Marine Science Faculty Publications

New Production in the Northeast Water Polynya: 1993

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Arctic, polynya, production, nitrogen

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The Northeast Water Polynya has been suggested as acting as a sink for carbon, especially during the spring and summer when phytoplankton growth is active. During 1993 the polynya was sampled for the entire growing period (late May through mid-August) in order to more accurately assess the magnitude, controls and patterns of new and total (ammonium, nitrate and urea) nitrogen production. This represents the first assessment of new production throughout an entire season in the Arctic. We found that, in 1993, new production, based on 15N-tracer techniques and integrated over the euphotic zone, was 0.141 mmol N m−2 h−1 (0.361 g C m−2 d−1 when converted using observed C/N ratios). Measured f ratios averaged 0.65 and demonstrate that the system, to a great extent, was using nitrate as a nitrogen source. In general f ratios were greatest early in the season and minimal in mid-summer. Urea uptake was highly variable and contributed slightly less than ammonium to phytoplankton nitrogen demand. Nitrate uptake at stations with low (< 0.5μM) nitrate concentrations was significantly reduced, implying that nitrate concentrations limited phytoplankton growth late in the growing season. Long-term new production rates calculated from nutrient depletion patterns from the polynya as a whole as well as a time-series constructed from a single location were ca. 0.144-0.281 g C m−2 d−1. The relationship between new production as measured by incubations and nutrient depletion budgets suggests that phytoplankton growth is the dominant factor influencing the nitrogen budget of the polynya. The amount of material available for removal from the euphotic zone is limited and constrains the degree to which the polynya can act as a regional carbon sink.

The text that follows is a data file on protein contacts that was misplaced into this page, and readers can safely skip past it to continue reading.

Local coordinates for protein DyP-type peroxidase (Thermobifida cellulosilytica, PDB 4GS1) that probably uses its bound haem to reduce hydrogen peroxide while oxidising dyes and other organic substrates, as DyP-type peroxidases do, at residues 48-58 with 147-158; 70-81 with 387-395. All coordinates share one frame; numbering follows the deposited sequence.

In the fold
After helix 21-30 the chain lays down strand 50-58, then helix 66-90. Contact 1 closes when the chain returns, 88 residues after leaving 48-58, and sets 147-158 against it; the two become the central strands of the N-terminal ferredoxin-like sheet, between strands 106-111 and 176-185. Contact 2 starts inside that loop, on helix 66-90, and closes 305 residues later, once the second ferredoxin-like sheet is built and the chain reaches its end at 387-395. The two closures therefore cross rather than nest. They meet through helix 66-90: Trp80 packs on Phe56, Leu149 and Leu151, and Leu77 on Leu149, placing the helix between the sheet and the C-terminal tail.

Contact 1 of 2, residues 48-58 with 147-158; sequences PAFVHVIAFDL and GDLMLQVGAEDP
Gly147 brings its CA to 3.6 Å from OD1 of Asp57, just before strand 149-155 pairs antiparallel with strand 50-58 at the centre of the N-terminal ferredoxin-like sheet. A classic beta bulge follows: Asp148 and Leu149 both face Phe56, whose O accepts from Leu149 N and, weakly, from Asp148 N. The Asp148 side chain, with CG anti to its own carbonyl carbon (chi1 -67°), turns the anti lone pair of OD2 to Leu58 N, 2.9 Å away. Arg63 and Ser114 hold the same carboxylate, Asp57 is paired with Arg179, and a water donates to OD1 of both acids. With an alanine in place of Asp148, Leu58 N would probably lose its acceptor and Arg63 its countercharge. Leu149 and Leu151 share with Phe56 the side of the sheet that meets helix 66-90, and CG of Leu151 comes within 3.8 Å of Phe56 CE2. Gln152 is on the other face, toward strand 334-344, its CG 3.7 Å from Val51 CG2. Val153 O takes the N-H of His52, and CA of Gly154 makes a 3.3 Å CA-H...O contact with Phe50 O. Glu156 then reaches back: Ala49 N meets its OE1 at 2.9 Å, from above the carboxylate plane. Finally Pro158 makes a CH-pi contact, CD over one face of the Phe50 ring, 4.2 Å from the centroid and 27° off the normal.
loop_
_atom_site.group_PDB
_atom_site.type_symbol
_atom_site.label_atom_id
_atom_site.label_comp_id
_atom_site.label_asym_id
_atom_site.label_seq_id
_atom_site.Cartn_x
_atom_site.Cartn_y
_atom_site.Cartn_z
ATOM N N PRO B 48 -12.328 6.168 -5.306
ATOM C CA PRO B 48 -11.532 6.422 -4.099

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Journal of Marine Systems, v. 10, issues 1-4, p. 199-209